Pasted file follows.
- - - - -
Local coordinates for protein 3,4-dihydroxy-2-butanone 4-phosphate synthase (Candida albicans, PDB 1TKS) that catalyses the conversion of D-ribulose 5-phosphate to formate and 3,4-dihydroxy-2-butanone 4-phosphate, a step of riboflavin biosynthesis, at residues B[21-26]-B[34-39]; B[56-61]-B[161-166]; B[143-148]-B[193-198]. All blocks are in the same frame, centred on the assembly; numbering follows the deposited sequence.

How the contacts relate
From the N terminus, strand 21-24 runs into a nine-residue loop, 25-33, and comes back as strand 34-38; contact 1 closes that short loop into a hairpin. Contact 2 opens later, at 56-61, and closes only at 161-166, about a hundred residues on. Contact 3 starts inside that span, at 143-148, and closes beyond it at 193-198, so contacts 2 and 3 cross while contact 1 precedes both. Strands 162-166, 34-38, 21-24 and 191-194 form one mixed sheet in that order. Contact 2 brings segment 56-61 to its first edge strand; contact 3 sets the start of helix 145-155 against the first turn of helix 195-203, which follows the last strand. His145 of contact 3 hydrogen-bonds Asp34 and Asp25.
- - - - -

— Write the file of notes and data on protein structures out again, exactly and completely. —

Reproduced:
Local coordinates for protein 3,4-dihydroxy-2-butanone 4-phosphate synthase (Candida albicans, PDB 1TKS) that catalyses the conversion of D-ribulose 5-phosphate to formate and 3,4-dihydroxy-2-butanone 4-phosphate, a step of riboflavin biosynthesis, at residues B[21-26]-B[34-39]; B[56-61]-B[161-166]; B[143-148]-B[193-198]. All blocks are in the same frame, centred on the assembly; numbering follows the deposited sequence.

How the contacts relate
From the N terminus, strand 21-24 runs into a nine-residue loop, 25-33, and comes back as strand 34-38; contact 1 closes that short loop into a hairpin. Contact 2 opens later, at 56-61, and closes only at 161-166, about a hundred residues on. Contact 3 starts inside that span, at 143-148, and closes beyond it at 193-198, so contacts 2 and 3 cross while contact 1 precedes both. Strands 162-166, 34-38, 21-24 and 191-194 form one mixed sheet in that order. Contact 2 brings segment 56-61 to its first edge strand; contact 3 sets the start of helix 145-155 against the first turn of helix 195-203, which follows the last strand. His145 of contact 3 hydrogen-bonds Asp34 and Asp25.